• Capital-based measures include equity and assets

Where the company is close to break even or loss making or profit figure is volatile then total assets or revenue may be a more suitable basis.

Alternatively if profits are to be used an average figure over a number of years would give rise to a more appropriate materiality balance.

Note that extremely low materiality would result in substantially increased audit work which would be inefficient.

When none of the earnings-based measures, including normalized profit, is appropriate to determine PM or when the focus of the users of the financial statements is based on the activity of the entity and we are able to evidence this, we use revenues or possibly operating expenses for determining PM.

For some types of entities, the focus of the users of the financial statements may be more on assets or equity than earnings.

In such cases, assets or equity may be an appropriate measurement basis.

Do there any range for materiality calculation?

Once we determine the appropriate measurement basis for PM, we determine the percentage to apply to that measurement basis. We exercise professional judgment when determining which percentage to apply to the measurement basis.

The percentage used for materiality calculation may vary firm to firm. But an auditor should establish a base (or bases) to which a percentage factor is applied. The following bases are typically used:

Value Range
Total revenue 0.5%-1.0%
Gross profit 1.0%-2.0%
Profit before tax 5.0%-10.0%
Total assets 0.5%-1.0%
Equity 1.0%-2.0%

After calculation of materiality by using any of the percentage mentioned in the above table may give a fraction figure.

In that case, reasonable rounding (either up or down) is appropriate, for example, 5% of forecasted PBT of BDT 577,275,000 is BDT 28,863,750.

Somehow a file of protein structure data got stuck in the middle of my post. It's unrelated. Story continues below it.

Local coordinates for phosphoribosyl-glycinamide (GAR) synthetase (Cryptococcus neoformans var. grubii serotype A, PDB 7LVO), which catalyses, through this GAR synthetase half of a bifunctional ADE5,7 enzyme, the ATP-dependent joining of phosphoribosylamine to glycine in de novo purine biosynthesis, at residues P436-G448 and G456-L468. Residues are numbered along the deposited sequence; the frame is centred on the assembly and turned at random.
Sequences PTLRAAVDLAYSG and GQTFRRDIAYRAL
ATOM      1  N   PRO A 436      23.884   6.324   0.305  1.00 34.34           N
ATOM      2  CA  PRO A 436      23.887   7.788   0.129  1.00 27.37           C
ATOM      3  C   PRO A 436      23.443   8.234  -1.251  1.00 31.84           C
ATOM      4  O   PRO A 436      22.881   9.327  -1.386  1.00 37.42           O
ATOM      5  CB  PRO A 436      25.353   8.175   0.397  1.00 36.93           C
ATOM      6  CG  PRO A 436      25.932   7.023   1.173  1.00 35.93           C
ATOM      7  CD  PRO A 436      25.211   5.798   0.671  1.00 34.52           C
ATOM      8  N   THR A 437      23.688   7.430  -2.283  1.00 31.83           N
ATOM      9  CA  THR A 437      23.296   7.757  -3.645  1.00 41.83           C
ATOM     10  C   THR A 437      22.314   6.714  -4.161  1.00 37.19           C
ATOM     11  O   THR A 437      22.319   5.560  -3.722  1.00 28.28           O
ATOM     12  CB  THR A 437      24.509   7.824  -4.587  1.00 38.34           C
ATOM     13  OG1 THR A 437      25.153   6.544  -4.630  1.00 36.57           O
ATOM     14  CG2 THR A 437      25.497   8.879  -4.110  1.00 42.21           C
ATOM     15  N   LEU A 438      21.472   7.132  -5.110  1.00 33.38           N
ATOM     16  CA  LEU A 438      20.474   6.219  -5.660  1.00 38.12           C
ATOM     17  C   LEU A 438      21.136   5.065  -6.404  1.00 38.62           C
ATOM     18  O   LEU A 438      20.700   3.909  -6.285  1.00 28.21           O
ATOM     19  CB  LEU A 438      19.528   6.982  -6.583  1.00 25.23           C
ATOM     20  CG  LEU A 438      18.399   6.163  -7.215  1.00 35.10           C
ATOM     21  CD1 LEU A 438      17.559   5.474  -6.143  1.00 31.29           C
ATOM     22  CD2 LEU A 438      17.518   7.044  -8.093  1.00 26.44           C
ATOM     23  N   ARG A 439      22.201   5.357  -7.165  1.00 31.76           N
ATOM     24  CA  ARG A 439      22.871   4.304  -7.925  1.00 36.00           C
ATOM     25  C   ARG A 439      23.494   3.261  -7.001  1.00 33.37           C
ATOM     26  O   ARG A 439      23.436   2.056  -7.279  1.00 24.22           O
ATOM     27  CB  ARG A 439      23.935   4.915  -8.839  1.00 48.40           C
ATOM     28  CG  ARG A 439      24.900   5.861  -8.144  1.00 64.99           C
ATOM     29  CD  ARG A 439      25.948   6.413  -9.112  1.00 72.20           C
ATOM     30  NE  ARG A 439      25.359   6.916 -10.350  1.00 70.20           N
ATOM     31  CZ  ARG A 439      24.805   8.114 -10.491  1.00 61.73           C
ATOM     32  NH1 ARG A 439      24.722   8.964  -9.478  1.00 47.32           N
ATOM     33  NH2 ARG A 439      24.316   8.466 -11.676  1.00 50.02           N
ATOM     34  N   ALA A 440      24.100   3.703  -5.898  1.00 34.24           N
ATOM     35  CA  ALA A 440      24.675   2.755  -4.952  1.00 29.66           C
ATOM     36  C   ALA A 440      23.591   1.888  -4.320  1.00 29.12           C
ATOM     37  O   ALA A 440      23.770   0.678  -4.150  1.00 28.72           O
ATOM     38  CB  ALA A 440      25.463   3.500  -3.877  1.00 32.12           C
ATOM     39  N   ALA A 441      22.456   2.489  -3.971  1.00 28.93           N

In this situation, it would be acceptable to determine PM at BDT 29 million.

If the company remains a fairly constant size, the materiality level should not change; similarly if the business is growing, the level of materiality will increase from year to year.

Note that the auditors will often calculate a range of values and then taken an average of all the figures produced as the preliminary materiality level. However, different firms have different methods and the above is just one of the available approaches.

The resulting balance would then be adjusted for any relevant qualitative factors including:

  • Whether it is a first-year engagement
  • Weakness in controls
  • Material misstatements in prior years
  • Risk of fraud
  • Significant management turnover
  • Unusually high market pressures
  • Sensitivity of covenants in loan agreements to changes in the financial statements
  • Affect of changes in results to earnings trends

Remember that in the auditor’s report, there is no requirement to specifically state the materiality level which has been applied.

What things need to consider during materiality calculation of group audits?

Materiality for the group financial statements as a whole will be determined when establishing the overall group audit strategy.